Welcome back to Blogville, thanks for joining me today. As I write this blog I am sipping a ginger turmeric tea blend, a perfect autumn warmth.
I woke up this morning at my usual time and wondered if there was a storm outside. It was dull, more like early evening, when just days ago the morning sunlight found the careless cracks in the curtains and yelled at me that it was morning. I should have seen it coming when more and more leaves crunched under my feet after having put on their glorious bright wardrobe before they fell. Oh no, it looks like fall is here!
I am captivated by the fact that the magnificent and colourful display and subsequent falling of leaves from their tree branches is called abscission, so close to the word adoption.
It is true! According to my web search “When temperatures drop below freezing, the abscission layer hardens more rapidly, cutting off the leaf's connection to the tree.” (Jim Leser Cedaredge Tree Board 2019.) That quote somehow not only reminds me of children awaiting adoption, but it also reminds me of the treatment of birth mothers, especially in the 1950s and 1960s.
Like the colourful fall leaves on the trees, many birth mothers may have been once warmly admired and even envied by their community for who they were, maybe for their beauty, or their talents, perhaps even envying their bright futures. But when those same youthful girls or women found themselves unmarried and pregnant, the temperature dropped and often they began feeling a distinct separation from their community. Many found themselves abandoned by their own families, the birth fathers, and the birth fathers’ families; talk about a temperature drop. The once beautiful leaf admired by many, dropped to the ground to dry up, often to be walked on, and then suddenly disappearing from the lawn.
I am reminded of what the first frost does to the leaves when the abscission layer separates the leaf from the tree. Suddenly, like those leaves, the birth mother finds herself separated from her support system; the birth father, her friends, family, and community. These women, like fall leaves, are suddenly transitioned from the spectacular autumn colour show to an irritating pile of leaves needing to be removed from the lawn, or left untended to be buried under the coming snow. So, like the fall leaves, a birth mother is either removed from her community to a home for unwed mothers, perhaps even a far away relative, or she remains at home where she is buried by a thick layer of shame in her community. Coincidentally, birth mothers were often referred to as ‘fallen women’.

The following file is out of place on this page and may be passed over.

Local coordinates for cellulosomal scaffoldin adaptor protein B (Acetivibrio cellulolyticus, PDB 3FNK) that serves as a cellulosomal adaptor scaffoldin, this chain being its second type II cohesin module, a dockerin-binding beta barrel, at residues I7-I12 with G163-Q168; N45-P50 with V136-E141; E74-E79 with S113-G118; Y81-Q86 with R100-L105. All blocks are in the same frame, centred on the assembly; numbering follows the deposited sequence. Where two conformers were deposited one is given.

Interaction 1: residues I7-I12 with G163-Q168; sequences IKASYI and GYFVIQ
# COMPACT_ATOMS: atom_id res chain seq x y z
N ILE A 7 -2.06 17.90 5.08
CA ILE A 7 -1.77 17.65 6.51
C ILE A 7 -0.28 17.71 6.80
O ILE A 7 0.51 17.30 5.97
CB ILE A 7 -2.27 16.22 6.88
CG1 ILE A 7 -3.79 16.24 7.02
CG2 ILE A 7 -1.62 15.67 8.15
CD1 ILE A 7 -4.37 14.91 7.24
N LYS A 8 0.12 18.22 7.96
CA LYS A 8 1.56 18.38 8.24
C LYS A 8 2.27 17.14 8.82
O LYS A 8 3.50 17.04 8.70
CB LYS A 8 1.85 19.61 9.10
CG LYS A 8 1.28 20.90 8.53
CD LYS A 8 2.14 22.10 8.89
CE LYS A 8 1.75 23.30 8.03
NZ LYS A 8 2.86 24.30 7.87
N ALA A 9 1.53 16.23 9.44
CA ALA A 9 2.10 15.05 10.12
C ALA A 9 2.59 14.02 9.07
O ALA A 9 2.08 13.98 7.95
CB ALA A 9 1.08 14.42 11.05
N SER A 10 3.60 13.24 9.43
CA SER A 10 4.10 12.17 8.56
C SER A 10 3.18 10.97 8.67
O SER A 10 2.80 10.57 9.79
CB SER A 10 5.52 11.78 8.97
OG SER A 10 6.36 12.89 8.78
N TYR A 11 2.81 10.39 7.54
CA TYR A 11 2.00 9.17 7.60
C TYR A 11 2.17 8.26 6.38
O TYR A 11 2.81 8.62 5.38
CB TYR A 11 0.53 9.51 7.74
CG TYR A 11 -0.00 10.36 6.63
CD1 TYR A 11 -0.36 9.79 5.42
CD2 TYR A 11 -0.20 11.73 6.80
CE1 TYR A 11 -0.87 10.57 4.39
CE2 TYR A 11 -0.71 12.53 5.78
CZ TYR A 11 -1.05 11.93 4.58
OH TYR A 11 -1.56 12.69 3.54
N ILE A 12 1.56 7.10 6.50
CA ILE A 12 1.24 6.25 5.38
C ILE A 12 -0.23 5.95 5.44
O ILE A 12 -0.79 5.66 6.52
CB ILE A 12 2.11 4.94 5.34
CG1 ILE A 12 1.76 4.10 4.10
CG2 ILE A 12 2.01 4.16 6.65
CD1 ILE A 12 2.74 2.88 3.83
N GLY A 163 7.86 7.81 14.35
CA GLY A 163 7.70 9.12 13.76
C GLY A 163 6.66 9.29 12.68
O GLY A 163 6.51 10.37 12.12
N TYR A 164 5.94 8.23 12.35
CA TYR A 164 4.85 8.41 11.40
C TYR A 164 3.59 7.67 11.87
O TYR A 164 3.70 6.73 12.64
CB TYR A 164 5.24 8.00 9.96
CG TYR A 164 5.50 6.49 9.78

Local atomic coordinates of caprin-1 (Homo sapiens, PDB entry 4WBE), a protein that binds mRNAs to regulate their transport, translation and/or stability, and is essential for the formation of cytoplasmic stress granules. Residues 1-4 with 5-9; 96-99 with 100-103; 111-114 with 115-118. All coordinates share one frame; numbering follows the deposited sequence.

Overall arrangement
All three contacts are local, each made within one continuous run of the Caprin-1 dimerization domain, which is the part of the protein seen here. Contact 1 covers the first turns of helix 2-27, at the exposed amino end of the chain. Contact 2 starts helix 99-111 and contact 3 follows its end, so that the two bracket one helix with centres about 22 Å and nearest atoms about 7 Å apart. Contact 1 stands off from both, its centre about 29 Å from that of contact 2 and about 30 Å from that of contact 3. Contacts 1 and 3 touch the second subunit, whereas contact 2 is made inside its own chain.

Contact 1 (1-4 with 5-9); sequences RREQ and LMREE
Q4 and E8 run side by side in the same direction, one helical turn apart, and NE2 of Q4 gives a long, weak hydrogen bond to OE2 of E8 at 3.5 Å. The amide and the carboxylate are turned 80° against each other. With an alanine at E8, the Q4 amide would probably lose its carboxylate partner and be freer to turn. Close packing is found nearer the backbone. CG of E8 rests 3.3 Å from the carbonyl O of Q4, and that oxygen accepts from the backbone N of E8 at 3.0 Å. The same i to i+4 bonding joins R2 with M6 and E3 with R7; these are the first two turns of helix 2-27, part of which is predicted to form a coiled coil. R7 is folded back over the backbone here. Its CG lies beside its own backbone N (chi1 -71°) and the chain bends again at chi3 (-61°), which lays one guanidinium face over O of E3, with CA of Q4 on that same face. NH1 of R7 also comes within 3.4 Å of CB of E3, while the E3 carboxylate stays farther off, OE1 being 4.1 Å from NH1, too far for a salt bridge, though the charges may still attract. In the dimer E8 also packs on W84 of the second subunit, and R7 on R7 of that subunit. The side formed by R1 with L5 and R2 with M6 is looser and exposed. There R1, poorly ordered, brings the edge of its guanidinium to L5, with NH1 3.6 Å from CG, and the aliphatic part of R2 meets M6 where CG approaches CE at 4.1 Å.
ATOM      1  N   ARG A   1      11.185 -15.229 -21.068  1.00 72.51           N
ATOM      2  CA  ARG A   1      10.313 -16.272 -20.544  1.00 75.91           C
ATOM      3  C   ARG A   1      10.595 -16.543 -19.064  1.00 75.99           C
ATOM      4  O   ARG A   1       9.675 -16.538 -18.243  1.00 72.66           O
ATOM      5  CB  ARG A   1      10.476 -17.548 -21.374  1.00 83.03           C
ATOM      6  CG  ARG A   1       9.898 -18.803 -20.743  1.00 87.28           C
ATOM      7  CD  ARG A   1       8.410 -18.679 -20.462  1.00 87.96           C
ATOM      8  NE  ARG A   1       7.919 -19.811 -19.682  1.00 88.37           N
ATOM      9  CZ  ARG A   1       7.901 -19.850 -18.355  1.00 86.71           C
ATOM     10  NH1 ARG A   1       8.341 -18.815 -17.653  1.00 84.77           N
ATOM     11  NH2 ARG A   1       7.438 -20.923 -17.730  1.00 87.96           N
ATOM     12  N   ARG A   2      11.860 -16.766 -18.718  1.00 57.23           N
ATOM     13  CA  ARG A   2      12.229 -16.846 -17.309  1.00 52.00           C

The truth is that each of us likely has an unwed birth mother in our family tree, though perhaps on a slightly less colourful branch. Perhaps on a branch hidden deep within the tree. In addition to the unfortunately typical reactions to unplanned pregnancies, such as families shipping birth mothers off, or communities shaming them, there were a couple of other options. For example, in the past, many couples who found themselves expecting an unplanned child were hurriedly married before the pregnancy became obvious; noting the many ‘premature’ births in those days. Somehow, if the birth mother married, her unexpected or unplanned pregnancy did not impact on her reputation, as if marriage removed the tarnish. It would appear that nuptials, entered into voluntarily or not, magically negated the community’s view of pre-marital sex.
If a quick wedding was not an option, many families created cover stories. A common cover story was where the actual birth mother became ‘sick’ or she was ‘needed at home’ and her own mother would then pretend to be expecting a child. This resulted in grandmothers raising their grandchildren as their own birth children, while the true birth mother was demoted to the role of sibling. Family birth records and government registries are filled with altered birth certificates and claims of premature births; which reminds me of those earlier mentioned layers of fallen leaves whose colour has faded and they have been buried by the heavy burden of snow.
I feel that the role of the birth father was kind of like the role of chlorophyll as it relates tree leaves. While dating the birth mother, the birth father expended a lot of positive energy, therefore creating a sweetness to the relationship. Like the change in seasons, an unexpected pregnancy often created a drop in temperature and reduced the ‘chlorophyll in the leaves’, so the relationship’s sweetness often started to break down. Finally, though there may not be any obvious signs that chlorophyll once played such an important role, it is clear to all what the leaves have been up to. A significant difference is that while the chlorophyll simply goes temporarily dormant, the brightly coloured leaf is completely removed from the tree.
It is important to note that many birth fathers were never made aware of the pregnancy, therefore not being given a chance to plan for their own infant. In many instances, society and the birth parents’ families often took over the decision making without offering options to, or considering the wishes of, the birth parents. To me, the difference is the unequal burden of responsibility on the birth mother as compared to the birth father, when both were equally involved in the conception. I would like to think that, if given the opportunity, many birth fathers and/or their families would have taken responsibility and raised those unexpected babies with love and acceptance.
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